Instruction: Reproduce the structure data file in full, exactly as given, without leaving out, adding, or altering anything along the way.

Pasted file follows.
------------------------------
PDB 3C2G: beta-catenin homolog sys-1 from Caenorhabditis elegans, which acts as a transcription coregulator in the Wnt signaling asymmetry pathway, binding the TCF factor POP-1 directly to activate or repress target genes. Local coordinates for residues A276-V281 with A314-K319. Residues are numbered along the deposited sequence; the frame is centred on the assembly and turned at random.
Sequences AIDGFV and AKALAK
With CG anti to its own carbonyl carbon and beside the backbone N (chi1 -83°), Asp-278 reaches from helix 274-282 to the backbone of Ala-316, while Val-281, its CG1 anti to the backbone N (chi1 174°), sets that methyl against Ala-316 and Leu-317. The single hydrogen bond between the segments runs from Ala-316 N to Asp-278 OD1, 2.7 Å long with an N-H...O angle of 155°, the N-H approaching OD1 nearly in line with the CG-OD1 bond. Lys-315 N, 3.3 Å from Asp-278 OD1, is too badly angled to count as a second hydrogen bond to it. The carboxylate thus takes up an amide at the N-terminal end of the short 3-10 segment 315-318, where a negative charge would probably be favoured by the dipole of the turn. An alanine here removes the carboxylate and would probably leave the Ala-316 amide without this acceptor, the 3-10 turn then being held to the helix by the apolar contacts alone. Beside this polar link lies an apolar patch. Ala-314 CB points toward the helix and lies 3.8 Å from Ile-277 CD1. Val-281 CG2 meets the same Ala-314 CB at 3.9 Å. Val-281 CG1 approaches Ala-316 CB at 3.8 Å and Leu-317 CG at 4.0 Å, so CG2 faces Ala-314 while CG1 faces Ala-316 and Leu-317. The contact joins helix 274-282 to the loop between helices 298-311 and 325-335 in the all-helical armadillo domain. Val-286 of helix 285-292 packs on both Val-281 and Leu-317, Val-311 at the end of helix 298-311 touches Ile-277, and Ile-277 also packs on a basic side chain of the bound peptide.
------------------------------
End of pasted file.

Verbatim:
PDB 3C2G: beta-catenin homolog sys-1 from Caenorhabditis elegans, which acts as a transcription coregulator in the Wnt signaling asymmetry pathway, binding the TCF factor POP-1 directly to activate or repress target genes. Local coordinates for residues A276-V281 with A314-K319. Residues are numbered along the deposited sequence; the frame is centred on the assembly and turned at random.
Sequences AIDGFV and AKALAK
With CG anti to its own carbonyl carbon and beside the backbone N (chi1 -83°), Asp-278 reaches from helix 274-282 to the backbone of Ala-316, while Val-281, its CG1 anti to the backbone N (chi1 174°), sets that methyl against Ala-316 and Leu-317. The single hydrogen bond between the segments runs from Ala-316 N to Asp-278 OD1, 2.7 Å long with an N-H...O angle of 155°, the N-H approaching OD1 nearly in line with the CG-OD1 bond. Lys-315 N, 3.3 Å from Asp-278 OD1, is too badly angled to count as a second hydrogen bond to it. The carboxylate thus takes up an amide at the N-terminal end of the short 3-10 segment 315-318, where a negative charge would probably be favoured by the dipole of the turn. An alanine here removes the carboxylate and would probably leave the Ala-316 amide without this acceptor, the 3-10 turn then being held to the helix by the apolar contacts alone. Beside this polar link lies an apolar patch. Ala-314 CB points toward the helix and lies 3.8 Å from Ile-277 CD1. Val-281 CG2 meets the same Ala-314 CB at 3.9 Å. Val-281 CG1 approaches Ala-316 CB at 3.8 Å and Leu-317 CG at 4.0 Å, so CG2 faces Ala-314 while CG1 faces Ala-316 and Leu-317. The contact joins helix 274-282 to the loop between helices 298-311 and 325-335 in the all-helical armadillo domain. Val-286 of helix 285-292 packs on both Val-281 and Leu-317, Val-311 at the end of helix 298-311 touches Ile-277, and Ile-277 also packs on a basic side chain of the bound peptide.